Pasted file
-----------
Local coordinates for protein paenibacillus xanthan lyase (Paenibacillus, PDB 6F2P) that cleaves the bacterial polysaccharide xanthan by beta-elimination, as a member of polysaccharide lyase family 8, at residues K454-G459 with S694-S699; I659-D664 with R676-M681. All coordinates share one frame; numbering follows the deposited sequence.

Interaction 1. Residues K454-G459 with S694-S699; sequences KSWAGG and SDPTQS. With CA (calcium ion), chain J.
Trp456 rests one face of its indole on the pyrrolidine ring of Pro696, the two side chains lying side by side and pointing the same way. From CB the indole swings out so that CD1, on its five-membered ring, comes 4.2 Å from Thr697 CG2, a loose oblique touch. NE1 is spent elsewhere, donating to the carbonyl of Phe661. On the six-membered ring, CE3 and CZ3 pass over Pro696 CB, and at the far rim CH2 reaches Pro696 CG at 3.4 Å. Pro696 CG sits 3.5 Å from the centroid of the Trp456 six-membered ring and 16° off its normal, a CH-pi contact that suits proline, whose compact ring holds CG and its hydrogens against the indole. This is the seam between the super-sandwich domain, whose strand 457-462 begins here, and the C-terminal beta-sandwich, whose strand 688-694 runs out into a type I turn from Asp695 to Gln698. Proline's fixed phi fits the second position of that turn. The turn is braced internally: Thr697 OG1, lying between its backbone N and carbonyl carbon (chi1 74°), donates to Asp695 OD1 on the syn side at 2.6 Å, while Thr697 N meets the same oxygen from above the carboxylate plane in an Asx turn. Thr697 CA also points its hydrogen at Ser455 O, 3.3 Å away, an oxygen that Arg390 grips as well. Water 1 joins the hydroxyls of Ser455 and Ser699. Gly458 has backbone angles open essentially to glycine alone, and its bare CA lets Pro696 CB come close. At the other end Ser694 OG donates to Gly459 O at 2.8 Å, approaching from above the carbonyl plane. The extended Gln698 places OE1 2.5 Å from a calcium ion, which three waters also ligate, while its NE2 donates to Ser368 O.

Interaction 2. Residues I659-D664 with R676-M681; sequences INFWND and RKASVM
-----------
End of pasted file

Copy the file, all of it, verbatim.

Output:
Local coordinates for protein paenibacillus xanthan lyase (Paenibacillus, PDB 6F2P) that cleaves the bacterial polysaccharide xanthan by beta-elimination, as a member of polysaccharide lyase family 8, at residues K454-G459 with S694-S699; I659-D664 with R676-M681. All coordinates share one frame; numbering follows the deposited sequence.

Interaction 1. Residues K454-G459 with S694-S699; sequences KSWAGG and SDPTQS. With CA (calcium ion), chain J.
Trp456 rests one face of its indole on the pyrrolidine ring of Pro696, the two side chains lying side by side and pointing the same way. From CB the indole swings out so that CD1, on its five-membered ring, comes 4.2 Å from Thr697 CG2, a loose oblique touch. NE1 is spent elsewhere, donating to the carbonyl of Phe661. On the six-membered ring, CE3 and CZ3 pass over Pro696 CB, and at the far rim CH2 reaches Pro696 CG at 3.4 Å. Pro696 CG sits 3.5 Å from the centroid of the Trp456 six-membered ring and 16° off its normal, a CH-pi contact that suits proline, whose compact ring holds CG and its hydrogens against the indole. This is the seam between the super-sandwich domain, whose strand 457-462 begins here, and the C-terminal beta-sandwich, whose strand 688-694 runs out into a type I turn from Asp695 to Gln698. Proline's fixed phi fits the second position of that turn. The turn is braced internally: Thr697 OG1, lying between its backbone N and carbonyl carbon (chi1 74°), donates to Asp695 OD1 on the syn side at 2.6 Å, while Thr697 N meets the same oxygen from above the carboxylate plane in an Asx turn. Thr697 CA also points its hydrogen at Ser455 O, 3.3 Å away, an oxygen that Arg390 grips as well. Water 1 joins the hydroxyls of Ser455 and Ser699. Gly458 has backbone angles open essentially to glycine alone, and its bare CA lets Pro696 CB come close. At the other end Ser694 OG donates to Gly459 O at 2.8 Å, approaching from above the carbonyl plane. The extended Gln698 places OE1 2.5 Å from a calcium ion, which three waters also ligate, while its NE2 donates to Ser368 O.

Interaction 2. Residues I659-D664 with R676-M681; sequences INFWND and RKASVM